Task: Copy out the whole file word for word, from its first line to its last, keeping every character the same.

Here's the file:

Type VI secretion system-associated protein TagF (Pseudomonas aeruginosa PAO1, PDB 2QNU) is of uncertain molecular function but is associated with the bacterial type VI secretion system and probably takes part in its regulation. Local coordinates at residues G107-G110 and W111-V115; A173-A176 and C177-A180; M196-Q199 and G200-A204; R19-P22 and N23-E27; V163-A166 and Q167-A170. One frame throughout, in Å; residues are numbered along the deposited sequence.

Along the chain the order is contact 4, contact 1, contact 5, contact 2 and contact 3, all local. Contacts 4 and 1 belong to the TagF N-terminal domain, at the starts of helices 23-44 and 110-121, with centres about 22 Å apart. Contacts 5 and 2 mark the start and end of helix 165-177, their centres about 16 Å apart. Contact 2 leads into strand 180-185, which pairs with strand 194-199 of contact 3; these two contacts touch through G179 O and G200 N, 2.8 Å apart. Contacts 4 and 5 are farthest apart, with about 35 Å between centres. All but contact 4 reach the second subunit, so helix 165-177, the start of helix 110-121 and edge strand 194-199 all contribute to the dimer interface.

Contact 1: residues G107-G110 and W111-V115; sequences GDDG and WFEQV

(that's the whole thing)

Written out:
Type VI secretion system-associated protein TagF (Pseudomonas aeruginosa PAO1, PDB 2QNU) is of uncertain molecular function but is associated with the bacterial type VI secretion system and probably takes part in its regulation. Local coordinates at residues G107-G110 and W111-V115; A173-A176 and C177-A180; M196-Q199 and G200-A204; R19-P22 and N23-E27; V163-A166 and Q167-A170. One frame throughout, in Å; residues are numbered along the deposited sequence.

Along the chain the order is contact 4, contact 1, contact 5, contact 2 and contact 3, all local. Contacts 4 and 1 belong to the TagF N-terminal domain, at the starts of helices 23-44 and 110-121, with centres about 22 Å apart. Contacts 5 and 2 mark the start and end of helix 165-177, their centres about 16 Å apart. Contact 2 leads into strand 180-185, which pairs with strand 194-199 of contact 3; these two contacts touch through G179 O and G200 N, 2.8 Å apart. Contacts 4 and 5 are farthest apart, with about 35 Å between centres. All but contact 4 reach the second subunit, so helix 165-177, the start of helix 110-121 and edge strand 194-199 all contribute to the dimer interface.

Contact 1: residues G107-G110 and W111-V115; sequences GDDG and WFEQV